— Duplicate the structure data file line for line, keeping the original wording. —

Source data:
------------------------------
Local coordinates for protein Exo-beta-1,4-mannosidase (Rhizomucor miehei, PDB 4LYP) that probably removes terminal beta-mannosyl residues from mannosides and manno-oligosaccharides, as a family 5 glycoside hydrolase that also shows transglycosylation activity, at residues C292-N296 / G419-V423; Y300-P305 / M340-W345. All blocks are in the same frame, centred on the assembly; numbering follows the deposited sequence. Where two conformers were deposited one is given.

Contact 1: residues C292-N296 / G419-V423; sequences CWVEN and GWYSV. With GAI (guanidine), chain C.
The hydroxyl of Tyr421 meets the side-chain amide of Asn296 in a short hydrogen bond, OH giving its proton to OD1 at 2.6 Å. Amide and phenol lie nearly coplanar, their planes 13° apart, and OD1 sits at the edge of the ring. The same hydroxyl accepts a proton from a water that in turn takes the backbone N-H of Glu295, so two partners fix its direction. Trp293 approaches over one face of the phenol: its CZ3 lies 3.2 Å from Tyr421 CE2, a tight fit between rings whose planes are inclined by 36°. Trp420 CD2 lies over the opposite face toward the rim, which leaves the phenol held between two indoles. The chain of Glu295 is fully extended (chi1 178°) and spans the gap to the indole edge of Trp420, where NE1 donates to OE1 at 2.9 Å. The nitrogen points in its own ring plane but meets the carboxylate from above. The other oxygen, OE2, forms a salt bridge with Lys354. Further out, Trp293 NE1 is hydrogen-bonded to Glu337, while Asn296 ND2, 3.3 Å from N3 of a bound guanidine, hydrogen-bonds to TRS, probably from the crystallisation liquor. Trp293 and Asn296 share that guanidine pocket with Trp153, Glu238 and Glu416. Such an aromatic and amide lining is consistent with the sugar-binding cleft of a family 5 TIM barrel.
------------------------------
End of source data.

Local coordinates for protein Exo-beta-1,4-mannosidase (Rhizomucor miehei, PDB 4LYP) that probably removes terminal beta-mannosyl residues from mannosides and manno-oligosaccharides, as a family 5 glycoside hydrolase that also shows transglycosylation activity, at residues C292-N296 / G419-V423; Y300-P305 / M340-W345. All blocks are in the same frame, centred on the assembly; numbering follows the deposited sequence. Where two conformers were deposited one is given.

Contact 1: residues C292-N296 / G419-V423; sequences CWVEN and GWYSV. With GAI (guanidine), chain C.
The hydroxyl of Tyr421 meets the side-chain amide of Asn296 in a short hydrogen bond, OH giving its proton to OD1 at 2.6 Å. Amide and phenol lie nearly coplanar, their planes 13° apart, and OD1 sits at the edge of the ring. The same hydroxyl accepts a proton from a water that in turn takes the backbone N-H of Glu295, so two partners fix its direction. Trp293 approaches over one face of the phenol: its CZ3 lies 3.2 Å from Tyr421 CE2, a tight fit between rings whose planes are inclined by 36°. Trp420 CD2 lies over the opposite face toward the rim, which leaves the phenol held between two indoles. The chain of Glu295 is fully extended (chi1 178°) and spans the gap to the indole edge of Trp420, where NE1 donates to OE1 at 2.9 Å. The nitrogen points in its own ring plane but meets the carboxylate from above. The other oxygen, OE2, forms a salt bridge with Lys354. Further out, Trp293 NE1 is hydrogen-bonded to Glu337, while Asn296 ND2, 3.3 Å from N3 of a bound guanidine, hydrogen-bonds to TRS, probably from the crystallisation liquor. Trp293 and Asn296 share that guanidine pocket with Trp153, Glu238 and Glu416. Such an aromatic and amide lining is consistent with the sugar-binding cleft of a family 5 TIM barrel.